ZIMBABWE'S timber industry is under threat from resettled farmers causing fires in woodlands or illegally cutting down timber from plantations, the Timber Producers Federation (TPF) said this week.
TPF chairman, Joseph Kanyekanye, said the resettled farmers were illegally harvesting timber and destroying trees through fires in timber plantations when clearing land for farming activities, leading to the collapse of the industry.
Kanyekanye said last year alone, resettled farmers cost the nation above $1,5 trillion worth of Timber through illegal harvests or fires.
"An unprecedented 252 fires occurred and in the inflammable conditions rapidly spread through the plantations, damaging and destroying 10 000 hectares," said Kanyekanye in a statement.
"The fires destroyed timber with an estimated mature standing value of $1,5 trillion. The national forest resource was diminished by 10%," Kanyekanye said.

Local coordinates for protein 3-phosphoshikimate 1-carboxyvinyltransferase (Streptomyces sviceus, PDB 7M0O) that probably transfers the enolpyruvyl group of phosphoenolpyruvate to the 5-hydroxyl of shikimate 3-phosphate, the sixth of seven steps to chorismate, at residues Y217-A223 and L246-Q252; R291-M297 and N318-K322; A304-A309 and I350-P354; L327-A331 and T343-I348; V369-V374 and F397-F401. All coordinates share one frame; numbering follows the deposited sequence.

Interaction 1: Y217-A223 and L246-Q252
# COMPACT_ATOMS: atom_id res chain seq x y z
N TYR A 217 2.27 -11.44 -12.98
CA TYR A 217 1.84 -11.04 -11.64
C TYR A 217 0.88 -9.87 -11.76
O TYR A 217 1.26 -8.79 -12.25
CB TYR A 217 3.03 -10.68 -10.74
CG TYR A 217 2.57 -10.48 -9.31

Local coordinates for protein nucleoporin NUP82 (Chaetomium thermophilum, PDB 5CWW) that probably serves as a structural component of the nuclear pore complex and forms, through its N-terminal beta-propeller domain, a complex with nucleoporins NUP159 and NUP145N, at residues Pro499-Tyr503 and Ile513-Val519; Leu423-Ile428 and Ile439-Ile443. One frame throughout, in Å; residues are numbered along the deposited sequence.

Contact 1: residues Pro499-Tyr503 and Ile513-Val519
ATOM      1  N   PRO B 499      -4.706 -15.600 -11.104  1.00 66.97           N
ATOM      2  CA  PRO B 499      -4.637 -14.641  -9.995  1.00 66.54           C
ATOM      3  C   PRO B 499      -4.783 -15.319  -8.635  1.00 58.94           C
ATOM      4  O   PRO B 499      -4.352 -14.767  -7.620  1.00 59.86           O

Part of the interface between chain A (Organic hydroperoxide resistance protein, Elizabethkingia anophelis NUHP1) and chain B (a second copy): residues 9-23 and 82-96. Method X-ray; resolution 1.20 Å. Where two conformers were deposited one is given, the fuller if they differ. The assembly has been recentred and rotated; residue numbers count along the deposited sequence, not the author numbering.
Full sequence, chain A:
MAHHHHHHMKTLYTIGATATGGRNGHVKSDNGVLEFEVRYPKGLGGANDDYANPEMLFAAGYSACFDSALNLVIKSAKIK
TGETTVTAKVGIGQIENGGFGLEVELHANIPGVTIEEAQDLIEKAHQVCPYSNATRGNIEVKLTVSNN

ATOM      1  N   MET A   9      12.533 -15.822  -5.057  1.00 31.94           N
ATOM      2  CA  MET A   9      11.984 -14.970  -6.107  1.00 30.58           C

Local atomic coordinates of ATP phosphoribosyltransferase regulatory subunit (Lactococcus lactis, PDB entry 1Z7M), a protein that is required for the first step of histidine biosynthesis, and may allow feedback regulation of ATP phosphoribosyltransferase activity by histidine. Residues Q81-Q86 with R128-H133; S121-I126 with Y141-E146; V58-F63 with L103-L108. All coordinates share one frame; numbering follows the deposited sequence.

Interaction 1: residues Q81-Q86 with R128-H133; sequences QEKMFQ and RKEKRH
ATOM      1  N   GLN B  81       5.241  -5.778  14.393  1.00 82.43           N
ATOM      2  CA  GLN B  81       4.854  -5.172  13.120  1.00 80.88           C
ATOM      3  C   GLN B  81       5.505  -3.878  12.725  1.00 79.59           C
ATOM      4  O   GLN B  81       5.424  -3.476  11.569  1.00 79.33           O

Kanyekanye said due to the fires, "resulting from arson attacks or land clearing activities by unauthorised settlers in the plantations...trees of all ages have been destroyed and consequently log shortages will occur for many years".
Added to that, the TPF chairman alleged that the new farmers were preventing foresters' from replanting in the fire-damaged areas.
Forestry Commission managing director, Darlington Duwa, said the new farmers had caused serious damage to their plantations resulting in the company posting financial losses.
"Illegal settlers have really affected our operations. We are trying to liaise with the government to speed up drafting a land policy document which I think will protect us," Duwa said.